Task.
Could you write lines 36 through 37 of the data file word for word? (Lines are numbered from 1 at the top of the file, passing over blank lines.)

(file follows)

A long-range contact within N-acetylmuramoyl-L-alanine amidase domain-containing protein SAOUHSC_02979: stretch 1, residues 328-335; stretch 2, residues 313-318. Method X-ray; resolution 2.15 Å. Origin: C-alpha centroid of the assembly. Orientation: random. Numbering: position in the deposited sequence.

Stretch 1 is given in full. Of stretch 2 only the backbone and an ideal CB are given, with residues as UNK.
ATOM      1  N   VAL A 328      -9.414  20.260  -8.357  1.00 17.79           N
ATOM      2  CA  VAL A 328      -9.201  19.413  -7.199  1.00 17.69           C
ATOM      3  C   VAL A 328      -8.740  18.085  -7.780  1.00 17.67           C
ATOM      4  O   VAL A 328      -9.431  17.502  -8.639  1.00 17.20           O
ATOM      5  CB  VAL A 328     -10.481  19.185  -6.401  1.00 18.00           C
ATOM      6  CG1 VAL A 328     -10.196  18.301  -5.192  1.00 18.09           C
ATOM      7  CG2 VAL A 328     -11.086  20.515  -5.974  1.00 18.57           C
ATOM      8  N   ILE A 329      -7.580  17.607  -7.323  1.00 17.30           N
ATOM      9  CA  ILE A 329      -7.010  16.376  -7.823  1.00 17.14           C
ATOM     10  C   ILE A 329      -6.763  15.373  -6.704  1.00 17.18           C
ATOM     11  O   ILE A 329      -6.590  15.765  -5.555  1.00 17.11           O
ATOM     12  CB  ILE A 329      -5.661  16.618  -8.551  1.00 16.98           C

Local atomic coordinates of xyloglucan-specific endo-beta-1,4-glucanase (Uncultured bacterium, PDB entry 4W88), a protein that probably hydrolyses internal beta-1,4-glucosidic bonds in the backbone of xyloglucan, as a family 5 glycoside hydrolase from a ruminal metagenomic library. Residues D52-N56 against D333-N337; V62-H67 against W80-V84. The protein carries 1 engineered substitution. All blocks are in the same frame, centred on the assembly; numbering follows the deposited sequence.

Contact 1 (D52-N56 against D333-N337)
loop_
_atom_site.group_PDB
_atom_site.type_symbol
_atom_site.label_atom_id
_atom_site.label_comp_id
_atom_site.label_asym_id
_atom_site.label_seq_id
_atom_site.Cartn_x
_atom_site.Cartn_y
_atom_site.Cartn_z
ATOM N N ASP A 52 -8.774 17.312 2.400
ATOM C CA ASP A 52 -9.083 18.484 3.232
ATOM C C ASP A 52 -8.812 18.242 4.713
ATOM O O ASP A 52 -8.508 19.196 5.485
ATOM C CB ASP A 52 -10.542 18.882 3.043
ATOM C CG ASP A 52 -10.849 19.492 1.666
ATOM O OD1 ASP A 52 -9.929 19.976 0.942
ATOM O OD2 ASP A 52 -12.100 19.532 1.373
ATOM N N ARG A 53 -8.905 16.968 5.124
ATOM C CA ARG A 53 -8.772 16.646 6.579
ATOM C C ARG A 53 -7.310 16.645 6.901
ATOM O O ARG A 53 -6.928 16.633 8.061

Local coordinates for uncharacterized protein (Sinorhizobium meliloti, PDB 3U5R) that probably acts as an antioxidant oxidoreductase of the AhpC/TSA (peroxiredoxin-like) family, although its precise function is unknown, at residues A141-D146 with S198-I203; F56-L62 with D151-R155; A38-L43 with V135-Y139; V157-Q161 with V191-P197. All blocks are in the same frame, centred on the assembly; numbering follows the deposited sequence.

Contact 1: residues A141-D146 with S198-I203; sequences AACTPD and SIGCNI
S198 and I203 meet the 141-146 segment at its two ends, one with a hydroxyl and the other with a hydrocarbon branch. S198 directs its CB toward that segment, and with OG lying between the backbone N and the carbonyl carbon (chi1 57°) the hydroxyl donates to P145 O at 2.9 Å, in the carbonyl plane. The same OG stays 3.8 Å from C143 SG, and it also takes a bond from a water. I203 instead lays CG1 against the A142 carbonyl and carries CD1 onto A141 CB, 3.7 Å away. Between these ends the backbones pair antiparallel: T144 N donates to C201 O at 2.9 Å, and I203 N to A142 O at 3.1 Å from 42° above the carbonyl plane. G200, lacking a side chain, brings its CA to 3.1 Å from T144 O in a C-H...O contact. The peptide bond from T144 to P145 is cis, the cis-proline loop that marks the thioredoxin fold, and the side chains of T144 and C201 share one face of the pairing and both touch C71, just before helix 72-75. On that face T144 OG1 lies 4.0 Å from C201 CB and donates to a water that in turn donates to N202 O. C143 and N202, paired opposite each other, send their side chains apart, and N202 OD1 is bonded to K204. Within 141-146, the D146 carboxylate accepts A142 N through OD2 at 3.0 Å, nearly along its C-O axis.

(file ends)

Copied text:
ATOM C CA ARG A 53 -8.772 16.646 6.579
ATOM C C ARG A 53 -7.310 16.645 6.901